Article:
abduction: A movement which brings the foot further from the midline of the body.
achilles tendonitis: Microtearing and inflammation of the achilles tendon that results in pain.
accommodative orthotic: An orthotic made to accomadate the foot; made by taking a mold of the foot, generally while the patient is standing. The orthotic is fabricated using soft materials to mold a cushioned insert. Most commonly used for diabetics.
acute: Comes on quickly, but lasts a short time.
adduction: A movement which brings the foot closer to the midline of the body.
anesthesia: General anesthesia involves being put to sleep and having a machine breath for you. Regional anesthesia numbs a larger part of the body such as the entire leg. Local anesthesia involves having an injection and numbing medication placed into your skin to numb a localized area. Both regional and local anesthesia do not affect consciousness.
anti-inflammatories: Medications which decrease inflammation, (example: ibuprofen).
antibiotic: A medication used to treat bacterial infections. The medication can come in the form of a pill, drops or a topical.
apophysis: A growth plate at the end of bones which does not contribute to length.
artery: A vessel which carries blood with oxygen and nutrients from the heart to the surrounding tissues.
athlete's foot: A skin infection caused by a fungus, most commonly Trichophyton rubrum and Trichophyton mentagrophytes. Foot fungus. Tinea pedis.
arthroplasty: Type of surgery that involves removing an arthritic, dysfunctional or deformed joint.
arthrodesis: Type of surgery that involves removing the joint, and placing the two ends of the bones together (with screws, pins or a plate) so they bones will grow together (ossification). Fusion.
avulsion: Removal of part of the nail or the full nail using a local anesthetic to numb the toe. The nail grows back 100% of the time.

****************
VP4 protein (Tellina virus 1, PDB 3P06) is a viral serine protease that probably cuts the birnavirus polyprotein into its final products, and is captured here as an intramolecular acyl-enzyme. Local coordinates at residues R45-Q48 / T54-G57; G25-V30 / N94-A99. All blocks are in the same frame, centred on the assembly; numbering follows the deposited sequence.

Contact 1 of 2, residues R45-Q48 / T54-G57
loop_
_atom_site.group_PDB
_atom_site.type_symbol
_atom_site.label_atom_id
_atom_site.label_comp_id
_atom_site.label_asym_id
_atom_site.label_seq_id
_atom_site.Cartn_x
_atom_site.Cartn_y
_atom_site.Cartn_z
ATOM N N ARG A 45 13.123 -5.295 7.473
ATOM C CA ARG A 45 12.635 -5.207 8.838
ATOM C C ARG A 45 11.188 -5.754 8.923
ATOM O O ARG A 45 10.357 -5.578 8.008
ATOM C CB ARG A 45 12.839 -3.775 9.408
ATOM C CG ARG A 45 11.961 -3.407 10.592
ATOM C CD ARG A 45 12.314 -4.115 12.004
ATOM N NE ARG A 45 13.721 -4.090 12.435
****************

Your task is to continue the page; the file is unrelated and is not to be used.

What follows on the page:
Benign: Used to describe a mass or tumor when it is not threatening nor malignant.
biomechanics: The study of how the muscles, tendons and bones in your body create movement and motion.
biopsy: Removing cells or tissues for examination. In the foot, a small segment of skin, tissue or bone is taken and sent to a pathologist, who then examines the tissue under a microscope. At the microscopic level, the pathologist is able to tell if the tissue is benign or malignant.
bunion: Movement of the bones in the great toe joint that result in a large bump at the inside of the foot. A bunion can result in pain and/or arthritis.
bursa: A small fluid filled sac in the body, located at the point where a muscle or tendon slides across a bone. Irritation of the bursa can causes bursitis. Bursas can also develop as a result of pressure, to protect the body from the pressure.
bursitis: Irritation and pressure which results in inflammation of a bursa.
Calcaneal apophysitis: Also referred to as Sever's disease. Inflammation of the growth plate in the calcaneus in children 8-12 years of age. The children are generally athletic and complain of heel pain while playing sports.
callus: A thickening of skin secondary to pressure or friction. Calluses generally occur on the bottom or sides of the feet.
capillaries: The small vessels between the veins and the arteries that allow the oxygen and nutrients to be delivered to the tissues.
circulation: A complex system which involves the arteries bringing oxygenated blood and nutrients to the tissues and the veins bringing deoxygenated blood back to the heart. The capillaries, situated between the arteries and veins, allow for transportation of nutrients and oxygen and carbon dioxide into the tissue cells and back into the vessels.
conservative treatment: Any treatment done that doesn't involve surgery. The less invasive, the more conservative.
corn: A build up of dead tissue (callus like tissue) usually on the top of the toe or between the toes. Many times as a result of a hammertoe.
cuneiforms: Bones in the middle and inside of the foot.